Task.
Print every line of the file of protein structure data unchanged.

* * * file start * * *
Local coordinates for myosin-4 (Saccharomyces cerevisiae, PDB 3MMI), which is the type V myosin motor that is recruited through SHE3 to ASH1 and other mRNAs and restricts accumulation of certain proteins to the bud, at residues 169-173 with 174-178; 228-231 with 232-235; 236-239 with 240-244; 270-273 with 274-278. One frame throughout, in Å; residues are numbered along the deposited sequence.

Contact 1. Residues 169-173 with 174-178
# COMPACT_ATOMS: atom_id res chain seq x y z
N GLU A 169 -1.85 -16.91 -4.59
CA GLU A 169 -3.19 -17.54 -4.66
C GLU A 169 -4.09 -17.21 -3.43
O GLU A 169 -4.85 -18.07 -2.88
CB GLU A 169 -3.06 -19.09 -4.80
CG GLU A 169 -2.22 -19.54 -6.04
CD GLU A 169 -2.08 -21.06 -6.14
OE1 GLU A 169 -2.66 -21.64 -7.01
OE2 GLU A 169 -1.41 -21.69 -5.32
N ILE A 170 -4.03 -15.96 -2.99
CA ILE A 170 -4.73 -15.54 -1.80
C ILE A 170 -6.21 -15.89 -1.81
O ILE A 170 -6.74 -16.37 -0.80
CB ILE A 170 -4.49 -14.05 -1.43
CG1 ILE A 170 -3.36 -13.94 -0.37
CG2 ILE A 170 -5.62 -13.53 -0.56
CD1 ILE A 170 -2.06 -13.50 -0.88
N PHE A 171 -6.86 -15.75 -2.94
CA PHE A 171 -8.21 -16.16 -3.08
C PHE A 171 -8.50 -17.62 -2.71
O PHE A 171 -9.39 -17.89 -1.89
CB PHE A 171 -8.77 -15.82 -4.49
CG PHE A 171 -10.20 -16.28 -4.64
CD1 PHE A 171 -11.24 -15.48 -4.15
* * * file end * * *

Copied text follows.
Local coordinates for myosin-4 (Saccharomyces cerevisiae, PDB 3MMI), which is the type V myosin motor that is recruited through SHE3 to ASH1 and other mRNAs and restricts accumulation of certain proteins to the bud, at residues 169-173 with 174-178; 228-231 with 232-235; 236-239 with 240-244; 270-273 with 274-278. One frame throughout, in Å; residues are numbered along the deposited sequence.

Contact 1. Residues 169-173 with 174-178
# COMPACT_ATOMS: atom_id res chain seq x y z
N GLU A 169 -1.85 -16.91 -4.59
CA GLU A 169 -3.19 -17.54 -4.66
C GLU A 169 -4.09 -17.21 -3.43
O GLU A 169 -4.85 -18.07 -2.88
CB GLU A 169 -3.06 -19.09 -4.80
CG GLU A 169 -2.22 -19.54 -6.04
CD GLU A 169 -2.08 -21.06 -6.14
OE1 GLU A 169 -2.66 -21.64 -7.01
OE2 GLU A 169 -1.41 -21.69 -5.32
N ILE A 170 -4.03 -15.96 -2.99
CA ILE A 170 -4.73 -15.54 -1.80
C ILE A 170 -6.21 -15.89 -1.81
O ILE A 170 -6.74 -16.37 -0.80
CB ILE A 170 -4.49 -14.05 -1.43
CG1 ILE A 170 -3.36 -13.94 -0.37
CG2 ILE A 170 -5.62 -13.53 -0.56
CD1 ILE A 170 -2.06 -13.50 -0.88
N PHE A 171 -6.86 -15.75 -2.94
CA PHE A 171 -8.21 -16.16 -3.08
C PHE A 171 -8.50 -17.62 -2.71
O PHE A 171 -9.39 -17.89 -1.89
CB PHE A 171 -8.77 -15.82 -4.49
CG PHE A 171 -10.20 -16.28 -4.64
CD1 PHE A 171 -11.24 -15.48 -4.15